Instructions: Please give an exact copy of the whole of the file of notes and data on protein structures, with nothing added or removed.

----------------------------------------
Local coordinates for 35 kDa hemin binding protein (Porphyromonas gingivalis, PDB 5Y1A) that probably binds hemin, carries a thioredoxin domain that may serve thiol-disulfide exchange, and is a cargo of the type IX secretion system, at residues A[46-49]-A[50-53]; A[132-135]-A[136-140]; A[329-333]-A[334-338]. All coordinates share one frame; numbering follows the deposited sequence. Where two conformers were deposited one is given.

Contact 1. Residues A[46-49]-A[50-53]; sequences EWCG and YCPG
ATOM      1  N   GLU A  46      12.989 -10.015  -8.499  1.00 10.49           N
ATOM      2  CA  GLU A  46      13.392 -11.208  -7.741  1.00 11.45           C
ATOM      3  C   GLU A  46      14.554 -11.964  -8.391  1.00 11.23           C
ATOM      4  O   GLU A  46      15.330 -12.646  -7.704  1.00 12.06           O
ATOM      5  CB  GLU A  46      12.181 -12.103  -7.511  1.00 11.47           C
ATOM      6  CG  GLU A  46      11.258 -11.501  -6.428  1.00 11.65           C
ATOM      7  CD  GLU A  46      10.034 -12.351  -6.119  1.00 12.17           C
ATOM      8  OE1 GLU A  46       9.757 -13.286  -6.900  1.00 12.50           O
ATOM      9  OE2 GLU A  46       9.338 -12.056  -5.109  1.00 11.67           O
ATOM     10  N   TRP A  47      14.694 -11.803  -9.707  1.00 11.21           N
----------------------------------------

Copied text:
Local coordinates for 35 kDa hemin binding protein (Porphyromonas gingivalis, PDB 5Y1A) that probably binds hemin, carries a thioredoxin domain that may serve thiol-disulfide exchange, and is a cargo of the type IX secretion system, at residues A[46-49]-A[50-53]; A[132-135]-A[136-140]; A[329-333]-A[334-338]. All coordinates share one frame; numbering follows the deposited sequence. Where two conformers were deposited one is given.

Contact 1. Residues A[46-49]-A[50-53]; sequences EWCG and YCPG
ATOM      1  N   GLU A  46      12.989 -10.015  -8.499  1.00 10.49           N
ATOM      2  CA  GLU A  46      13.392 -11.208  -7.741  1.00 11.45           C
ATOM      3  C   GLU A  46      14.554 -11.964  -8.391  1.00 11.23           C
ATOM      4  O   GLU A  46      15.330 -12.646  -7.704  1.00 12.06           O
ATOM      5  CB  GLU A  46      12.181 -12.103  -7.511  1.00 11.47           C
ATOM      6  CG  GLU A  46      11.258 -11.501  -6.428  1.00 11.65           C
ATOM      7  CD  GLU A  46      10.034 -12.351  -6.119  1.00 12.17           C
ATOM      8  OE1 GLU A  46       9.757 -13.286  -6.900  1.00 12.50           O
ATOM      9  OE2 GLU A  46       9.338 -12.056  -5.109  1.00 11.67           O
ATOM     10  N   TRP A  47      14.694 -11.803  -9.707  1.00 11.21           N